Saving Lives With Just A Knife And Pen

File this one under ‘awesome.’

We’ve all seen the TV shows/movies where the intrepid hero saves the life of a choking character by nicking open the throat and making a breathing tube out of a pen or whatever else is handy. While it makes for great drama, it isn’t the sort of thing you expect happens all that often in real life.

Knife and Pen

Except that it does. And it actually works. And Irish researchers have shown that even the untrained are capable of performing the procedure more or less successfully.

Papermate Flexgrip Ultra Black

At Trinity College in Dublin, nine junior doctors and medical students with no experience in this type of procedure were given scalpels and Paper Mate FlexGrip Ultras and asked to perform emergency cricothyroidtomies on cadavers.

(A cricothyroidtomy is what we all think of as a tracheotomy, making an opening in the throat just below the Adam’s apple and inserting a tube to create an airway.)

The procedure was performed 14 times.

According to the study:

Eight of 14 (57%) procedures were deemed successful. No major vascular injury occurred. Injuries to the thyroid and cricoid cartilages were common; four of 14 (29%) of these injuries were fractures.

Researchers concluded that “surgical cricothyroidotomy with a ballpoint pen and blade is a feasible option in extremis.”

Interestingly, not all pens are suitable for this sort of thing. In fact, another study in the UK found that the diameter of most pens is too small to allow enough airflow to make effective emergency breathing tubes.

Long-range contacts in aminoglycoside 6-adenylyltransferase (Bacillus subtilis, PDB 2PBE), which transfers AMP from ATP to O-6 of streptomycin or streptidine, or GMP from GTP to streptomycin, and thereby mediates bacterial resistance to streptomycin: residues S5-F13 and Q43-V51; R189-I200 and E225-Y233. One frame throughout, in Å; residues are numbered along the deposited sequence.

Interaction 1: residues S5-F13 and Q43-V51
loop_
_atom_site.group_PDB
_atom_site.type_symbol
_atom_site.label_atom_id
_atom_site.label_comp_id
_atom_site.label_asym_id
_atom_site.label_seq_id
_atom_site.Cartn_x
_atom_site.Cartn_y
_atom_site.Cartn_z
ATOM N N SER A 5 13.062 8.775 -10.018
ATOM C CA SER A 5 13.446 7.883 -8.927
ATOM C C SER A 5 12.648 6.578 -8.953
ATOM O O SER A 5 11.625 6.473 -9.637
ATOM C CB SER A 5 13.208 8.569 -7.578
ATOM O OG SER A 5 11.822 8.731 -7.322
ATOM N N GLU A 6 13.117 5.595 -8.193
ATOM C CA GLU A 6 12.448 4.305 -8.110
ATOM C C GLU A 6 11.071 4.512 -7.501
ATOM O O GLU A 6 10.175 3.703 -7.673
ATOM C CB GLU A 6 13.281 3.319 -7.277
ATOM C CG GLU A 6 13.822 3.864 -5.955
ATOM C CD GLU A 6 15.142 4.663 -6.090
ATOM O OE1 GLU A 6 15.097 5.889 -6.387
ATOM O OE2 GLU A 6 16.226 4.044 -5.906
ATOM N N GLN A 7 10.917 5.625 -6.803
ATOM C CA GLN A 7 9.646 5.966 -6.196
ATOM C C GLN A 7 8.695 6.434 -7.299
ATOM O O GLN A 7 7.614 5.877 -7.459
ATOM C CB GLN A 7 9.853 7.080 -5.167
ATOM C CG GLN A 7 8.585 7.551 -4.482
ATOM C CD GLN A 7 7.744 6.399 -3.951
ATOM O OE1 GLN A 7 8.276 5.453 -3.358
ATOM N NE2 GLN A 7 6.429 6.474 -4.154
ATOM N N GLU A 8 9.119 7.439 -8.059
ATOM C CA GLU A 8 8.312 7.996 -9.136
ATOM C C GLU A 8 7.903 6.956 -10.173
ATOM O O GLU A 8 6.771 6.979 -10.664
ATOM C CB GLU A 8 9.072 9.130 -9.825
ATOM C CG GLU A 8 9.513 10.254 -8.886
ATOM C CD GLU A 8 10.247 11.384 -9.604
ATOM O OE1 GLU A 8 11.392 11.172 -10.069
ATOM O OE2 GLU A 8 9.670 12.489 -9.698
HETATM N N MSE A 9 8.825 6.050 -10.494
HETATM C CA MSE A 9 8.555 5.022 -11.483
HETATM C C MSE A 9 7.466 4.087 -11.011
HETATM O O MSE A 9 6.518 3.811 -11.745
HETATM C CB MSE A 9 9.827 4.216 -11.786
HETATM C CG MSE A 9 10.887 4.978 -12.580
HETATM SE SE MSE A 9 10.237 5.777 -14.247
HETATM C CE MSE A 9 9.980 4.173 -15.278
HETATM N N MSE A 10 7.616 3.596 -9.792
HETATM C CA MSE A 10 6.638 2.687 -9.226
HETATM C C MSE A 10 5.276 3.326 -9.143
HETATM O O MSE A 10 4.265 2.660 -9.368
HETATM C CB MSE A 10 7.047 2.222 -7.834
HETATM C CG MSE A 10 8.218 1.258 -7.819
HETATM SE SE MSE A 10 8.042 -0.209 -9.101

Researchers took eight “commonly available ballpoint pens” and evaluated them based on their size, the ease and speed with which they could be taken apart and turned into tubes and the amount of airflow resistance through the pens.

(Not sure how they decided the pens were “commonly available” because there were no Pilot, Paper Mate, Uniball, Pentel or other common pens on the list, although it did include Staedtler and the Parker Jotter).

Only two pens passed the test for use in emergency cricothyroidtomies: The Baron Sprite and the Bic Softfeel Jumbo. The Sprite seems mainly to be one of those mass-ordered promotional pens that businesses hand out. The Softfeel Jumbo has been discontinued.

What do you want to bet that certain Japanese pens could probably do the trick in a pinch? Pilot has some wide-barrel pens. Or something like the Zebra F-301, if there was nothing else.

Even the US government’s own Skilcraft pen has reportedly been used for that purpose by the military.

Whichever ones work, it’s pretty cool to think that the pens we walk around with every day could be turned into life-saving devices if the need ever arises.

Remember: This is a procedure of absolute last resort, only to be used in the most extreme emergency situations. Don’t take this as a suggestion to go about puncturing people in the throat.

Photo of author

Tony Bridges

As a seasoned journalist and freelance writer, I've spent over three decades telling stories and exploring the world through the written word. With a passion for writing instruments, I found my niche at The Pen Vibe, a blog that shares our collective fascination with pens, pencils, and other tools that have shaped the art of writing.

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